4 Common Questions About Teen Debt Management

Written by on June 24, 2013 in Money - No comments | Print this page

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debtproblemsDebt is sadly no longer a concept reserved solely for the adult population.

With increased fiscal hardship and a consumerist society, teenagers are being embroiled in the credit system, gaining credit cards and loans to pay for goods and services.

Although a part of the adult world, credit can be dangerous as without proper responsibility, people find themselves with a mountain of debts and not enough money to crack it down.

This is unfortunately becoming the case with teens allured by store cards and the need for continuous spending. However, this should not only be taking as a warning to parents, but as a teaching opportunity to have your children understand fiscal responsibility from a younger age than perhaps you would have done.

Due to this, there are some commonly asked questions regarding debt management for teenagers who find themselves with bills they are unable to pay, and those unwilling to have their teenagers in a similar situation.

Here are some practical answers following four of the most commonly asked question regarding debt management for teenagers.

1. Should a Teen Have a Credit Card 

There is much dispute over whether a teenager should be given the responsibility of a credit card.

Despite the convenience it gives the parents, teenagers who are unable to grasp the concept of budgeting and who are unwilling to watch their spending, may run up bills that they cannot afford and that you, as a parent, may also struggle to cover. 

However, giving a teenager a credit card can be a little more beneficial than giving them an allowance. Firstly, it builds their credit score, and it serves as a fantastic teaching mechanism to have them understand the importance of not spending more than you can afford.

Despite this, it is imperative that if you give a teenager this leeway, that you follow up by imposing the financial sanction when they overrun their spending.

They will not learn with free range, but will learn quickly when they understand the financial implications to themselves for frivolous spending. 

2. Is a Credit Score Important to Teenagers?

Credit scores have become a term that is very much used frequently in day to day life but was perhaps less heard of twenty years ago. This is mostly due to the economic crisis and the unwillingness of creditors to lend money as easily as before.

Nowadays creditors want assurance that the people they lend money to, have a knowledge of how to responsibly pay back a loan. In other words, they do not want to lose money to the next generation too.

With this in mind, securing your child with a credit score early has become imperative to their ability to take out a mortgage or purchase a car on finance. It may even affect their ability to purchase a cell phone contract.

Unlike before, no credit score is now as bad as a poor credit score as it gives no creditor reason to trust that the money will be returned. Credit cards and store cards are a good way to help your teenager manage this credit and effectively, debt if it turns out badly.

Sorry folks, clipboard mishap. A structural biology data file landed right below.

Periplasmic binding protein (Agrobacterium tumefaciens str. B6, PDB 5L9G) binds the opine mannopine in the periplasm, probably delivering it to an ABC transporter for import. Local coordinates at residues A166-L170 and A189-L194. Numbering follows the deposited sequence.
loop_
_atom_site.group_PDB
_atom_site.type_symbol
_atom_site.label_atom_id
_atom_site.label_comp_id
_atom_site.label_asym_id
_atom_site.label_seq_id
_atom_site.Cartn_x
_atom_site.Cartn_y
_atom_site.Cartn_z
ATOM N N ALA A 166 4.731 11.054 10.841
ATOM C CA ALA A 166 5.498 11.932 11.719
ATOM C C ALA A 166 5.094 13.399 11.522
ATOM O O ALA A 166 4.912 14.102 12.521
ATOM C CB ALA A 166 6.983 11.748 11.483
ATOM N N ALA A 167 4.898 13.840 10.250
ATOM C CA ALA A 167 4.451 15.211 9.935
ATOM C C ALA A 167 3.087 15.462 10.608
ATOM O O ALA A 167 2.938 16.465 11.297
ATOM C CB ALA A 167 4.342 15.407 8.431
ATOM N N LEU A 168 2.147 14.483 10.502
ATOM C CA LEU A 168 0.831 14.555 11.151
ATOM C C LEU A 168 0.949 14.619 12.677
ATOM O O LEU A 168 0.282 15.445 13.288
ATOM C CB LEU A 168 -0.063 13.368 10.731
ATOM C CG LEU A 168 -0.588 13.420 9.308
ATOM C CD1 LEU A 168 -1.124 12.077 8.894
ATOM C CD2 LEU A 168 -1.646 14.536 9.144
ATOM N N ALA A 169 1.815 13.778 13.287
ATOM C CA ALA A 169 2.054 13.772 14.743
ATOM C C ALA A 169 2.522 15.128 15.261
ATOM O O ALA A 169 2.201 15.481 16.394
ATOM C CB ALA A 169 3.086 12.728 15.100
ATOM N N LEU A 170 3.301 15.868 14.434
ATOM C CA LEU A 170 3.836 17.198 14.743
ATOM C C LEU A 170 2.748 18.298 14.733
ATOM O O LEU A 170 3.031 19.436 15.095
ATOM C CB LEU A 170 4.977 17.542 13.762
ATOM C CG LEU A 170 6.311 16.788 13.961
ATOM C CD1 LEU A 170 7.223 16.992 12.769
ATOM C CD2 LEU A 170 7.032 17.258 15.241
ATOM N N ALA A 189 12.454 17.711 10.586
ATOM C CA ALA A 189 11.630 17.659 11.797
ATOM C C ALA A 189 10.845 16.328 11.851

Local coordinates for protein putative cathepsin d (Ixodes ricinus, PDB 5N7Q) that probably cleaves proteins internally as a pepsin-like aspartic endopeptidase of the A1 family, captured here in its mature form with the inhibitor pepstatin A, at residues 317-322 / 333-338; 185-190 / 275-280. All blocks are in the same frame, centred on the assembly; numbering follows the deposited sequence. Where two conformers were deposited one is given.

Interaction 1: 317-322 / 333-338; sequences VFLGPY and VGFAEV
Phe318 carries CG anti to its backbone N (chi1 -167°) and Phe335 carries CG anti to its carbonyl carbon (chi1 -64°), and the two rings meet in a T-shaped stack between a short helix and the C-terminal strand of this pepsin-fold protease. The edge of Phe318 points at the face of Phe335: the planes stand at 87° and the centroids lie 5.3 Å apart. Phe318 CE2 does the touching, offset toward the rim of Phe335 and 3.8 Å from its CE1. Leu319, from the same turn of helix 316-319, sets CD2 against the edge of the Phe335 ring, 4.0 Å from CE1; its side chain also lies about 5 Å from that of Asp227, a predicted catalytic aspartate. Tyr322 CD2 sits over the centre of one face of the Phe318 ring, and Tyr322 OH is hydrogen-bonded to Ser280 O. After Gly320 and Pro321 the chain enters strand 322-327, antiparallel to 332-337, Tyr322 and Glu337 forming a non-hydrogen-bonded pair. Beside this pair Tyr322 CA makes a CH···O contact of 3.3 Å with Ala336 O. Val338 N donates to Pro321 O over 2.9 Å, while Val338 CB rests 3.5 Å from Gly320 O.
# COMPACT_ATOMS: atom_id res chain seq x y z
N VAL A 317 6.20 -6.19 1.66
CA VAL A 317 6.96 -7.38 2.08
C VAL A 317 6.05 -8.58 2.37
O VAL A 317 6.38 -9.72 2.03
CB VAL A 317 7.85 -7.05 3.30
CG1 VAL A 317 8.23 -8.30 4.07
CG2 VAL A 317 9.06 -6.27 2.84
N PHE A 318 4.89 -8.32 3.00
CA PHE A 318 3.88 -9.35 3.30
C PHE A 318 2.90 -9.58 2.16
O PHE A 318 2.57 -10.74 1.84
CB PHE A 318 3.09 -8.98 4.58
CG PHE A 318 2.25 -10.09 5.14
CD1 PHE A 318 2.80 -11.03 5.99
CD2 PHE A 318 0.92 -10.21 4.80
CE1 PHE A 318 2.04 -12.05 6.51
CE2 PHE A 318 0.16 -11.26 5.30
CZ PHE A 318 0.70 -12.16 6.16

3. Are Parents Liable to Teen Debts?

This question is one of the most common teen debt management faqs and it relies on circumstances mainly.

If the teenager is over 18 and has not entered a legally binding guarantor agreement with their parents, the parent is not liable to this teenager’s debt. If they are guarantor, then they are liable to the debt.

The same goes for a parent who has authorized a teenager to use their own card. However, if a minor obtains a credit card through misrepresenting their age, they are not responsible for the debt, neither are the parents.

This is because the contract is fraudulent and therefore does not stand.

4. Will Saving Prevent Teens From Debt?

Parents often wonder whether they should teach their teenagers to save a large proportion of their money to prevent them from getting into debt later.

There is certainly a lesson here in so much as teaching your child the responsibility of money and how to prevent the situation of having no money for a rainy day.

However, be careful with insisting that only savings can help you. Unfortunately, we live in a credit fuelled world now and this is a resource you child can use, as long as they are responsible.

Teaching responsible debt management is as crucial as teaching savings. Equally, drumming it into a child or teenager that saving is the only way, prevents them from coming to you if they find themselves in financial crisis as they will feel either too scared to disappoint or too proud to ask.

In conclusion, it is important to understand that young people are heading into a world of credit and need to understand how to prepare for this as well as deal with it.

This means teaching savings, debt management, value for money, and responsible spending. Starting at an early age is usually the most beneficial idea as it allows a child to grow up with instilled principles regarding finances.

Mark Harris is a freelance writer who loves his job. However, he often finds that freelancing can bring in fluctuating amounts of money each month.  As a keen kayaker, he wanted to save for a new vessel but was not sure how to do this. Thanks to the help he received from http://www.jubilee2000uk.org/, he can carry on exploring Canada’s beautiful west coast in his brand new kayak that he was finally able to buy.

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